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Data protection

Updated on 9th October 2012 at 8:23 am

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How we use your information

Our GP practice holds information about you, the information below outlines how that information is used, with whom we may share that information, how we keep it secure (confidential) and what your rights are in relation to this.

The Health Care Professionals (HCP) who provide you with care, maintain records about your health and any treatment or care you have received previously (e.g. NHS Trust, GP surgery, Community clinics or staff etc.).  These records help to provide you with the best possible healthcare.

NHS health records may be electronic, on paper or a mixture of both and we use a combination of working practices and technology to ensure that your information is kept confidential and secure.

What kind of information do we use?

  • Details about you, such as address and next of kin and carer information etc
  • Any contact the surgery has had with you such as appointments, clinic visits, emergency appointments and so on
  • Notes and reports about your health
  • Details about your treatment and care
  • Results of investigations such as laboratory tests, x-rays etc.
  • Relevant information from other HCPs, relatives or those who care for you

To ensure you receive the best possible care, your records are used to facilitate the care you receive.  Information held about you may be used to help protect the health of the public and to help us manage the NHS.  Information may be used for clinical audit to monitor the quality of the service provided and to plan NHS services.

Some of this information will be held centrally and used for statistical purposes.  Where we do this, we take strict measures to ensure that individual patients cannot be identified.

Sometimes your information may be requested to be used for research purposes – the surgery or organisation concerned will always endeavour to gain your consent before releasing the information.

The NHS Care Record Guarantee for England sets out the rules that govern how patient information is used in the NHS and what control patients can have over this.

The NHS Constitution https://www.gov.uk/government/publications/the-nhs-constitution-for-england establishes the principles and values of the NHS in England. It sets out rights to which patients, public and staff are entitled, and pledges which the NHS is committed to achieve, together with responsibilities, which the public, patients and staff owe to one another to ensure that the NHS operates fairly and effectively.

 

What do we use your personal and confidential/sensitive information for?

 We can only use any information that may identify you (known as personal information) in accordance with the Data Protection Act 1998 and other laws such as the Health and Social Care Act 2012. http://www.legislation.gov.uk/ukpga/1998/29/contents and http://www.legislation.gov.uk/ukpga/2012/7/contents/enacted, however only the minimum necessary identifiers are used in processing personal information for the purpose. We also have a Common Law Duty of Confidentiality to protect your information. This means that where a legal basis for using your personal or confidential information does not exist, we will not do so.

 

Apart from direct health care sensitive personal information may also be used in the following cases:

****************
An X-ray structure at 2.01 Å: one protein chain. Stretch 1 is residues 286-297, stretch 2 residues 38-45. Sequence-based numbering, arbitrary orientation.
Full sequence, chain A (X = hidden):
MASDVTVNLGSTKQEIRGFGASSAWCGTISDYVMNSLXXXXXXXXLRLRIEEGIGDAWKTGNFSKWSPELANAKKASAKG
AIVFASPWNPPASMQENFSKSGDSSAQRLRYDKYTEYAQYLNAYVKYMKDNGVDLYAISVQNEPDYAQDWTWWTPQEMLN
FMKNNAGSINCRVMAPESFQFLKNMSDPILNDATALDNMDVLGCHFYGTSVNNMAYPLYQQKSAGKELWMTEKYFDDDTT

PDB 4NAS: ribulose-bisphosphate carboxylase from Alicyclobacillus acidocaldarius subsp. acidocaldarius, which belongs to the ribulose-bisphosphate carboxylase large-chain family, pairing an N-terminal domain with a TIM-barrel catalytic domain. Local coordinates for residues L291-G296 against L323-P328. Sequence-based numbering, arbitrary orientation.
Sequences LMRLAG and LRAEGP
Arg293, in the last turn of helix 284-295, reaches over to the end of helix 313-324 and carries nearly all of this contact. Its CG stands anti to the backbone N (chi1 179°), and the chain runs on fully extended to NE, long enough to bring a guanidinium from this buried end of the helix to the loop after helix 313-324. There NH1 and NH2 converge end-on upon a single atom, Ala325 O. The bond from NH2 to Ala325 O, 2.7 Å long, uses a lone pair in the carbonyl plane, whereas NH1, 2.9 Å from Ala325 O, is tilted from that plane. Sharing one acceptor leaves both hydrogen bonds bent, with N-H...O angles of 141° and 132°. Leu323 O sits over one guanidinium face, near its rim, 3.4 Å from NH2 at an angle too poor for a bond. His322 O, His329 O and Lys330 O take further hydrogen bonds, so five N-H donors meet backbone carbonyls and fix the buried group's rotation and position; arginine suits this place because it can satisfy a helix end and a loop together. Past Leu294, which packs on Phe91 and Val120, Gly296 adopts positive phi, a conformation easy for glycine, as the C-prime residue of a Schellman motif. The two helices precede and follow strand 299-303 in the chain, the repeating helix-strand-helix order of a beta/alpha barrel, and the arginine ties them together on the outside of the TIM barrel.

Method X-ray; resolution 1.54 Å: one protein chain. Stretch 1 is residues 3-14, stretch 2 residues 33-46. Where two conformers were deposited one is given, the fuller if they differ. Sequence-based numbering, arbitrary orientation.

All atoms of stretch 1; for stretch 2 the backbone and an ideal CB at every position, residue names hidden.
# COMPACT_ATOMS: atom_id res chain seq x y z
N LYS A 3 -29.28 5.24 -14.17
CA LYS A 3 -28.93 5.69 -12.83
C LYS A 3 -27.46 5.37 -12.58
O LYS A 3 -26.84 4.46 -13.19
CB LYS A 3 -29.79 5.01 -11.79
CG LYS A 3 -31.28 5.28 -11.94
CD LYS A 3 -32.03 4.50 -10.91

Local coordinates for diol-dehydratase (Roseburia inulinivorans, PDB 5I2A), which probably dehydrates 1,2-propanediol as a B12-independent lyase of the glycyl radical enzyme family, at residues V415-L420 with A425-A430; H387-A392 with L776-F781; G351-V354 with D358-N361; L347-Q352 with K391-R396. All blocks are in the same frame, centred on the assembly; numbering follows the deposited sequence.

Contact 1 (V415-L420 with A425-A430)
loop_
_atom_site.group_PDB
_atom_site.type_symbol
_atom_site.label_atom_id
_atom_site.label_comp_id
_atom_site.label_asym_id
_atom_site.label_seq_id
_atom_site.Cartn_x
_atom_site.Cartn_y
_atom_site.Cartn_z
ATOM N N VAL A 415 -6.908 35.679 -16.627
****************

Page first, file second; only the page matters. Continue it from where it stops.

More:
• To respond to patients, carers or Member of Parliament communication
  • We have received consent from individuals to be able to use their information for a specific purpose.
  • There is an over-riding public interest in using the information e.g. in order to safeguard an individual, or to prevent a serious crime.
  • There is a legal requirement that will allow us to use or provide information (e.g. a formal court order).
  • For the health and safety of others, for example to report an infectious disease such as meningitis or measles.
  • We have special permission for health and research purposes (granted by the Health Research Authority).
  • We have special permission called a ‘section 251 agreement’ (Section 60 of the Health and Social Care Act 2001 as re-enacted by Section 251 of the NHS Act 2006) which allows the Secretary of State for Health to make regulations to set aside the common law duty of confidentiality for defined medical purposes. An example of where this is used is in risk stratification. Further information can be found on the Health Research Authority’s web site here http://www.hra.nhs.uk/about-the-hra/our-committees/section-251/what-is-section-251/

 

Risk Stratification

Risk stratification tools are increasingly being used in the NHS to help determine a person’s risks of suffering from a particular condition, preventing an unplanned or (re)admission and identifying a need for preventative intervention.  Information about you is collected from a number of sources including NHS Trusts and from this GP Practice.   A risk score is then arrived at through an analysis of your anonymised information using software managed by North of England Commissioning Support Service (NECS), which is based at John Snow House, Durham, DH1 3YG. The data is provided back to the GP Practice or member of your care team in an identifiable form. Risk stratification enables your GP Practice to focus on the prevention of ill health and not just the treatment of sickness.  If necessary, your GP Practice may be able to offer you additional services.

 

Should you have any concerns about how information is managed at your GP Practice, please write to the Practice Manager so you can discuss how the disclosure of your personal information can be limited.